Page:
And the winner of the giveaway is….Jen Visser! Congratulations! You win some tasty crackers and $150 toward an experience on

I used to pick the winner from the comments.

Yes, I was compensated for this post and this contest by Pepperidge Farm. But all the opinions and experiences were mine.

Sponsored: What Wrinkle Cream Do You Use? Because Holy Eye Wrinkles Batman

No teen mom’s eyes look like this.

Why yes, I was compensated for this post. But not nearly as much as you think. And really, I do heart my wrinkle cream. So there is that.

I gave up wearing my wedding ring at about 6 months pregnant. That was around the time my body decided to sprout a pregnancy-induced bloody tumor and every time I wore my ring it chafed my finger red, raw and bloody.

“Here is what your love does to me,” I said holding my finger aloft.

“Here is what my love does to you,” Dave said poking my super-big-are-you-sure-that’s-not-twins belly. Touche.

A few days after quitting my symbol of fidelity and baby legitimacy, I took my mobile command unity (read: laptop) to a coffee shop to get some work done. A table of women behind me were loudly discussing the TV show “Teen Moms.”

“Some people just are too young to reproduce,” a middle-aged woman wearing stone-washed jeans declared.

“It’s just awful!” Agreed another woman munching a scone.

I turned to survey the vitrol and the group silenced. They’re eyes fell on their scone crumbs. I turned back to my work. Silence, then…

“It’s just that these young unwed mothers don’t know things like not drinking caffeine. It’s so bad for your baby.”

The next time I slurped my coffee, I stood so they could see my fetus-laden profile.  And that was the most subtle comment. A cashier at Target asked in if “the father knew?”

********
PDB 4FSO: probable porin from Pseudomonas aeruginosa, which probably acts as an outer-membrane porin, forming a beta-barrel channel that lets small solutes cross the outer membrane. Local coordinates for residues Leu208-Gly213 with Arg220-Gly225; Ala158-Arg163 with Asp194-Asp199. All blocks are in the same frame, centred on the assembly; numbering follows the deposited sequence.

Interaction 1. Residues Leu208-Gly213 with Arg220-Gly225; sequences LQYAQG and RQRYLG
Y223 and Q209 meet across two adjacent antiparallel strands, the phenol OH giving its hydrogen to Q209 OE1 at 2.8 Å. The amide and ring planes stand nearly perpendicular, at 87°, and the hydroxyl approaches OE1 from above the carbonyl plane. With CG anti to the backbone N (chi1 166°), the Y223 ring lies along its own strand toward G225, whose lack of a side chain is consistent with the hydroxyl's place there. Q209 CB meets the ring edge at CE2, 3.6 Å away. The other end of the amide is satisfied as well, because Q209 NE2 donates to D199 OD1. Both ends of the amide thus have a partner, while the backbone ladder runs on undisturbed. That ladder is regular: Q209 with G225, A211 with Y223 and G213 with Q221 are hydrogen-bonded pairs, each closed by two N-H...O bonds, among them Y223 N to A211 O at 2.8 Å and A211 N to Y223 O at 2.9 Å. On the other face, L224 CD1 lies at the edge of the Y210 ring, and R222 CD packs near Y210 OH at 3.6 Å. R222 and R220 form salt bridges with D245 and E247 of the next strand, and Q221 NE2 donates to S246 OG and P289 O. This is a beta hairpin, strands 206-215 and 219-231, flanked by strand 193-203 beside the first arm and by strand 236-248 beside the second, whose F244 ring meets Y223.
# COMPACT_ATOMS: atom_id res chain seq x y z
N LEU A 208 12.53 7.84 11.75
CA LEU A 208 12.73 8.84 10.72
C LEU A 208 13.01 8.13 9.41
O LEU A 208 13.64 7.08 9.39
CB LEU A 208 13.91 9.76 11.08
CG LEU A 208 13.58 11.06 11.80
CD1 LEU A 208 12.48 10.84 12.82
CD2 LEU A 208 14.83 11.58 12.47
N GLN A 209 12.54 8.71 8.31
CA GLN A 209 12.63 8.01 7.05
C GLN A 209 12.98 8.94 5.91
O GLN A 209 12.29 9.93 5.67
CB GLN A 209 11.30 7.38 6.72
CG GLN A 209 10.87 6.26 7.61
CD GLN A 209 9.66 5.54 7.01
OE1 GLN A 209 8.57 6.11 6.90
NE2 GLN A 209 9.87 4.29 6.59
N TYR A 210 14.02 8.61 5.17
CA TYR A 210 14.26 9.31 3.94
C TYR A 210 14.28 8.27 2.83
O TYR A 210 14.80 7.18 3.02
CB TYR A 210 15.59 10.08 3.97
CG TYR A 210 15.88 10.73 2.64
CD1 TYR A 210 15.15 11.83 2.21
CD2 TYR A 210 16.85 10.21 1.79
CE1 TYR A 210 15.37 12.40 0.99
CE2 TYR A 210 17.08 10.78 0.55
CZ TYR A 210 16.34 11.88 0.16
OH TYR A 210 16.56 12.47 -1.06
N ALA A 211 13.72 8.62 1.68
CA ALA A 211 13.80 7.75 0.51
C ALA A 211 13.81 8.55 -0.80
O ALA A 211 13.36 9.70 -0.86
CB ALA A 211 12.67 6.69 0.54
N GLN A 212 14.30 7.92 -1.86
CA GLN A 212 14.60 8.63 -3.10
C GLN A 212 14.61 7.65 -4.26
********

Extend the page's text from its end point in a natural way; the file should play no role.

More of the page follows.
“No,” I shook my head. “And I’m not going to tell him either. He told me he loved me!”

The cashier nodded sadly.

These days, no one confuses me for a teen mom. Mostly it’s because I wear my ring, and because no teem mom would wear jeggings or have these eye wrinkles. Mostly the eye wrinkles.

And I have reached the point in my life when washing my face with hand soap and lotioning with Vaseline isn’t going to cut it. (Why yes, that was previously my beauty routine. I should take a picture so y’all can pin that shiz.)

Around the same time, a friend asked for wrinkle cream lotion suggestions on her Facebook page, and being a social media ninja, I stalked that thread and bought Olay Regenerist MicroSculpting Cream. For two reasons: 1. Coupon. 2. Coupon.

And I love it. I’m not saying my skin is once again the source of ageist comments, but I did get carded while on vacation. And the girl at the grocery store, when checking my ID said, “Whoa! I would have totally only pegged you as 28.”

I’m 29. So, thank you?

Anyway, I am writing all of this, because well, I do heart my face lotion and also because P&G, that source of all those sob-inducing Olympic commercials (No, YOU are the sap!) just launched an online store. (Hooray for internet consumerism!) and you can get you some Olay Regenerist MicroSculpting Cream for 10% off now through August 31, free shipping (hooray!) and loads of good deals. If you like, and you’ve accepted that you no longer look like a child bride, go get you some Olay Regenerist MicroSculpting Cream (notice the not-so-subtle links? CLICK those and I’ll get an affiliate sale. Or not. Do what you like. That’s how the internet works, y’all).

But tell me. What’s your fave wrinkle cream? And more importantly, can I get a coupon for it?